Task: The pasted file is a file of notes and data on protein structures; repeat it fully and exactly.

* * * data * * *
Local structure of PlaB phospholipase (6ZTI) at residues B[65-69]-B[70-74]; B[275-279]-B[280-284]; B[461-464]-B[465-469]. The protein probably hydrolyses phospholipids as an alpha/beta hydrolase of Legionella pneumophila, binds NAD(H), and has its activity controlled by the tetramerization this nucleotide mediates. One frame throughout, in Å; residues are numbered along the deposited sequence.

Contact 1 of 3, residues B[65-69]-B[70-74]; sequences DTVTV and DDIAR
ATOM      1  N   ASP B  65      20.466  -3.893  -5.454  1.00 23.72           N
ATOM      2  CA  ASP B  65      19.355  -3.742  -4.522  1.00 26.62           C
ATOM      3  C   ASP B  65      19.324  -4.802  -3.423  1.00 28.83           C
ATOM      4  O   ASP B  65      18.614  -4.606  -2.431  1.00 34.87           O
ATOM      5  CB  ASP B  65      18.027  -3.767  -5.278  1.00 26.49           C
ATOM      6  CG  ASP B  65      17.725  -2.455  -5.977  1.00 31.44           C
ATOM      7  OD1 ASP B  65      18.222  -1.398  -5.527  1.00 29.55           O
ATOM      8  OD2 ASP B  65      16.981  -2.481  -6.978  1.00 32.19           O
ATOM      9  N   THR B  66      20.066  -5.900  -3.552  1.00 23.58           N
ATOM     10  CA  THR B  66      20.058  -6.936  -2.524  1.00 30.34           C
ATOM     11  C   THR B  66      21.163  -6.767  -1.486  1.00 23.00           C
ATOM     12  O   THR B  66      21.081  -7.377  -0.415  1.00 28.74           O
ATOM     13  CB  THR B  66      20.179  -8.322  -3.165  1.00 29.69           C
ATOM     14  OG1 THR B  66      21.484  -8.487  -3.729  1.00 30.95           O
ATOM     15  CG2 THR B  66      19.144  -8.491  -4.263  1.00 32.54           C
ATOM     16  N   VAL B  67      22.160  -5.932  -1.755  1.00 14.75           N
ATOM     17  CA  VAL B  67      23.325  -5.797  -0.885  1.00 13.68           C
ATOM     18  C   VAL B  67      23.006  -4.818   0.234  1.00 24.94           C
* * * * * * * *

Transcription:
Local structure of PlaB phospholipase (6ZTI) at residues B[65-69]-B[70-74]; B[275-279]-B[280-284]; B[461-464]-B[465-469]. The protein probably hydrolyses phospholipids as an alpha/beta hydrolase of Legionella pneumophila, binds NAD(H), and has its activity controlled by the tetramerization this nucleotide mediates. One frame throughout, in Å; residues are numbered along the deposited sequence.

Contact 1 of 3, residues B[65-69]-B[70-74]; sequences DTVTV and DDIAR
ATOM      1  N   ASP B  65      20.466  -3.893  -5.454  1.00 23.72           N
ATOM      2  CA  ASP B  65      19.355  -3.742  -4.522  1.00 26.62           C
ATOM      3  C   ASP B  65      19.324  -4.802  -3.423  1.00 28.83           C
ATOM      4  O   ASP B  65      18.614  -4.606  -2.431  1.00 34.87           O
ATOM      5  CB  ASP B  65      18.027  -3.767  -5.278  1.00 26.49           C
ATOM      6  CG  ASP B  65      17.725  -2.455  -5.977  1.00 31.44           C
ATOM      7  OD1 ASP B  65      18.222  -1.398  -5.527  1.00 29.55           O
ATOM      8  OD2 ASP B  65      16.981  -2.481  -6.978  1.00 32.19           O
ATOM      9  N   THR B  66      20.066  -5.900  -3.552  1.00 23.58           N
ATOM     10  CA  THR B  66      20.058  -6.936  -2.524  1.00 30.34           C
ATOM     11  C   THR B  66      21.163  -6.767  -1.486  1.00 23.00           C
ATOM     12  O   THR B  66      21.081  -7.377  -0.415  1.00 28.74           O
ATOM     13  CB  THR B  66      20.179  -8.322  -3.165  1.00 29.69           C
ATOM     14  OG1 THR B  66      21.484  -8.487  -3.729  1.00 30.95           O
ATOM     15  CG2 THR B  66      19.144  -8.491  -4.263  1.00 32.54           C
ATOM     16  N   VAL B  67      22.160  -5.932  -1.755  1.00 14.75           N
ATOM     17  CA  VAL B  67      23.325  -5.797  -0.885  1.00 13.68           C
ATOM     18  C   VAL B  67      23.006  -4.818   0.234  1.00 24.94           C